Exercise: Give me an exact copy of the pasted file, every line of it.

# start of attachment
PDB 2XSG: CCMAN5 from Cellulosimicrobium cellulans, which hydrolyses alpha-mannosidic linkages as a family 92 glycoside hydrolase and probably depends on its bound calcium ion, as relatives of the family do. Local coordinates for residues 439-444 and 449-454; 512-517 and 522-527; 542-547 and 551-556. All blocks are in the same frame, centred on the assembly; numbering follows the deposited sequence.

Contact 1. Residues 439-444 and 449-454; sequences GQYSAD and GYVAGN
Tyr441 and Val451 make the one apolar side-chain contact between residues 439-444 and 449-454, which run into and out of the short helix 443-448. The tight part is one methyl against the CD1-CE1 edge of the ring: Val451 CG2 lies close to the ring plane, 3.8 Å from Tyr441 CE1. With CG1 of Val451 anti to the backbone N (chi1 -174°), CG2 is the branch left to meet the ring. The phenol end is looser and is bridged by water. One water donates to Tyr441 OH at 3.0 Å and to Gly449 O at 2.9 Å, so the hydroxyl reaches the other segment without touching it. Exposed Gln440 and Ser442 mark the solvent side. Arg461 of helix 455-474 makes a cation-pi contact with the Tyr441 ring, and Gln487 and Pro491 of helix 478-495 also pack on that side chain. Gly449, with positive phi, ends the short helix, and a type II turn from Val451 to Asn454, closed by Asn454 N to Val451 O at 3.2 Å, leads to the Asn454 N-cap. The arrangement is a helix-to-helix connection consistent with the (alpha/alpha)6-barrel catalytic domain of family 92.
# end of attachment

PDB 2XSG: CCMAN5 from Cellulosimicrobium cellulans, which hydrolyses alpha-mannosidic linkages as a family 92 glycoside hydrolase and probably depends on its bound calcium ion, as relatives of the family do. Local coordinates for residues 439-444 and 449-454; 512-517 and 522-527; 542-547 and 551-556. All blocks are in the same frame, centred on the assembly; numbering follows the deposited sequence.

Contact 1. Residues 439-444 and 449-454; sequences GQYSAD and GYVAGN
Tyr441 and Val451 make the one apolar side-chain contact between residues 439-444 and 449-454, which run into and out of the short helix 443-448. The tight part is one methyl against the CD1-CE1 edge of the ring: Val451 CG2 lies close to the ring plane, 3.8 Å from Tyr441 CE1. With CG1 of Val451 anti to the backbone N (chi1 -174°), CG2 is the branch left to meet the ring. The phenol end is looser and is bridged by water. One water donates to Tyr441 OH at 3.0 Å and to Gly449 O at 2.9 Å, so the hydroxyl reaches the other segment without touching it. Exposed Gln440 and Ser442 mark the solvent side. Arg461 of helix 455-474 makes a cation-pi contact with the Tyr441 ring, and Gln487 and Pro491 of helix 478-495 also pack on that side chain. Gly449, with positive phi, ends the short helix, and a type II turn from Val451 to Asn454, closed by Asn454 N to Val451 O at 3.2 Å, leads to the Asn454 N-cap. The arrangement is a helix-to-helix connection consistent with the (alpha/alpha)6-barrel catalytic domain of family 92.